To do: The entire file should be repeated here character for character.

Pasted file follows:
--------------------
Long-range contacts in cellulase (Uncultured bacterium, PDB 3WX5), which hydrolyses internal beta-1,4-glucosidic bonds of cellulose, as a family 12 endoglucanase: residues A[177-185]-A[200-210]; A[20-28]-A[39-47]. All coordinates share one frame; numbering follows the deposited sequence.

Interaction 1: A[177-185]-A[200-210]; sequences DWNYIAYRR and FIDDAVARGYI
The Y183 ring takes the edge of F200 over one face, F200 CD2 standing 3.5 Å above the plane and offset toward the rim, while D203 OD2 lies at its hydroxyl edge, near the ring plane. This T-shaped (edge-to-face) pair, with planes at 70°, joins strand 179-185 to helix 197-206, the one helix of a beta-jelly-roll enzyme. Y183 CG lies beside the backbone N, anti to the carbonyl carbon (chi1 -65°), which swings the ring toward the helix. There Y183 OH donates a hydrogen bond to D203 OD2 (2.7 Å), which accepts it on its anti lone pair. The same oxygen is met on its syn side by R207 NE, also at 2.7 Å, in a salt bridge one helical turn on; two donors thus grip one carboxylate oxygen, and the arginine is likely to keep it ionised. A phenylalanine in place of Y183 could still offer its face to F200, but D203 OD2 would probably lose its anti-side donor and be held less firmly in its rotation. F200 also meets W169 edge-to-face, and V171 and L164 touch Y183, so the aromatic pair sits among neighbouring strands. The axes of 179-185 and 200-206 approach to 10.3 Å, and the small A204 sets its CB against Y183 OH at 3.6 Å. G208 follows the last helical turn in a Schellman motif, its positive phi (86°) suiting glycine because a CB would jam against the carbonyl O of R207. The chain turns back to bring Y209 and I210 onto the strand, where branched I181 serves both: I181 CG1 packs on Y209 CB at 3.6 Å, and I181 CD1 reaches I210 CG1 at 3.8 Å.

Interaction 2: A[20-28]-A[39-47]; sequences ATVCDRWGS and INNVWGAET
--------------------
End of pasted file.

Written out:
Long-range contacts in cellulase (Uncultured bacterium, PDB 3WX5), which hydrolyses internal beta-1,4-glucosidic bonds of cellulose, as a family 12 endoglucanase: residues A[177-185]-A[200-210]; A[20-28]-A[39-47]. All coordinates share one frame; numbering follows the deposited sequence.

Interaction 1: A[177-185]-A[200-210]; sequences DWNYIAYRR and FIDDAVARGYI
The Y183 ring takes the edge of F200 over one face, F200 CD2 standing 3.5 Å above the plane and offset toward the rim, while D203 OD2 lies at its hydroxyl edge, near the ring plane. This T-shaped (edge-to-face) pair, with planes at 70°, joins strand 179-185 to helix 197-206, the one helix of a beta-jelly-roll enzyme. Y183 CG lies beside the backbone N, anti to the carbonyl carbon (chi1 -65°), which swings the ring toward the helix. There Y183 OH donates a hydrogen bond to D203 OD2 (2.7 Å), which accepts it on its anti lone pair. The same oxygen is met on its syn side by R207 NE, also at 2.7 Å, in a salt bridge one helical turn on; two donors thus grip one carboxylate oxygen, and the arginine is likely to keep it ionised. A phenylalanine in place of Y183 could still offer its face to F200, but D203 OD2 would probably lose its anti-side donor and be held less firmly in its rotation. F200 also meets W169 edge-to-face, and V171 and L164 touch Y183, so the aromatic pair sits among neighbouring strands. The axes of 179-185 and 200-206 approach to 10.3 Å, and the small A204 sets its CB against Y183 OH at 3.6 Å. G208 follows the last helical turn in a Schellman motif, its positive phi (86°) suiting glycine because a CB would jam against the carbonyl O of R207. The chain turns back to bring Y209 and I210 onto the strand, where branched I181 serves both: I181 CG1 packs on Y209 CB at 3.6 Å, and I181 CD1 reaches I210 CG1 at 3.8 Å.

Interaction 2: A[20-28]-A[39-47]; sequences ATVCDRWGS and INNVWGAET